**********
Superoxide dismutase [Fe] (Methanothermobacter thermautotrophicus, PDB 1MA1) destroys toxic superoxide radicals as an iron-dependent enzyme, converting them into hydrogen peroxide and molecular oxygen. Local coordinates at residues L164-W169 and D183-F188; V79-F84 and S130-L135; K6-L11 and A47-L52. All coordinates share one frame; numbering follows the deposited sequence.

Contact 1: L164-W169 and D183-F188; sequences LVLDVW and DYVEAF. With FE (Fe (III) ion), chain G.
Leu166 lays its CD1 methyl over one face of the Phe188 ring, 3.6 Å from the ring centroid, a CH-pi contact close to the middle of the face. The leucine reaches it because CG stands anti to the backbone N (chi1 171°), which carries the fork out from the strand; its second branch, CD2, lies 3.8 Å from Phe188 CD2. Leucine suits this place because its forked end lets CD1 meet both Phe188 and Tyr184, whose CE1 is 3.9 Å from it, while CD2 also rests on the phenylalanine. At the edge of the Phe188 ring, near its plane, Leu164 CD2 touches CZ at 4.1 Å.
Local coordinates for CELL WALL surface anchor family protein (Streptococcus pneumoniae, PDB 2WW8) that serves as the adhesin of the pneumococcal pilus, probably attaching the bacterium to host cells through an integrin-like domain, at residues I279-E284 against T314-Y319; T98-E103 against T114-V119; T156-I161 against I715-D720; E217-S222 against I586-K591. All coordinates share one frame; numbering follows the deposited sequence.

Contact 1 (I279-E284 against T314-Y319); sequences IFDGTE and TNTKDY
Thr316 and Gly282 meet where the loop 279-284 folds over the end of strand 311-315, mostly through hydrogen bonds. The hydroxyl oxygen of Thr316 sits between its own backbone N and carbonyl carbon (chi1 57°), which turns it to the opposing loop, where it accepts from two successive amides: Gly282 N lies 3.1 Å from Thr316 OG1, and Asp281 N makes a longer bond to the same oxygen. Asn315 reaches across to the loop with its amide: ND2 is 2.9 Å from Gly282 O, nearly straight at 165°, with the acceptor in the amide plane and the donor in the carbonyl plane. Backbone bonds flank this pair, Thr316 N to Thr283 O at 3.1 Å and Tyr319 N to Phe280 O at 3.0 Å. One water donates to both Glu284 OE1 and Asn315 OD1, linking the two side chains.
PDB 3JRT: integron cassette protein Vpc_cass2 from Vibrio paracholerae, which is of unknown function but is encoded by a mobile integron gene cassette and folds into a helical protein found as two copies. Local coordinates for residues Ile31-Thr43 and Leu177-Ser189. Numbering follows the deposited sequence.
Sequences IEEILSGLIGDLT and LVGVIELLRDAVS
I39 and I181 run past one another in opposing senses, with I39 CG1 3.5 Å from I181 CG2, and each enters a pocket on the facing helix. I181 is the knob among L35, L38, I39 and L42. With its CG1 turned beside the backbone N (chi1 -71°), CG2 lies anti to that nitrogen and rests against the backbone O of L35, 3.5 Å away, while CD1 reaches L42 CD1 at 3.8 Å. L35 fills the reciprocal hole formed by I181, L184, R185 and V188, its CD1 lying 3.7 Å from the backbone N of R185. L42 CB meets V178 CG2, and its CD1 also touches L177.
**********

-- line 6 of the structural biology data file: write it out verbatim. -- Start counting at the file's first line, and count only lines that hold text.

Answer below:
Thr316 and Gly282 meet where the loop 279-284 folds over the end of strand 311-315, mostly through hydrogen bonds. The hydroxyl oxygen of Thr316 sits between its own backbone N and carbonyl carbon (chi1 57°), which turns it to the opposing loop, where it accepts from two successive amides: Gly282 N lies 3.1 Å from Thr316 OG1, and Asp281 N makes a longer bond to the same oxygen. Asn315 reaches across to the loop with its amide: ND2 is 2.9 Å from Gly282 O, nearly straight at 165°, with the acceptor in the amide plane and the donor in the carbonyl plane. Backbone bonds flank this pair, Thr316 N to Thr283 O at 3.1 Å and Tyr319 N to Phe280 O at 3.0 Å. One water donates to both Glu284 OE1 and Asn315 OD1, linking the two side chains.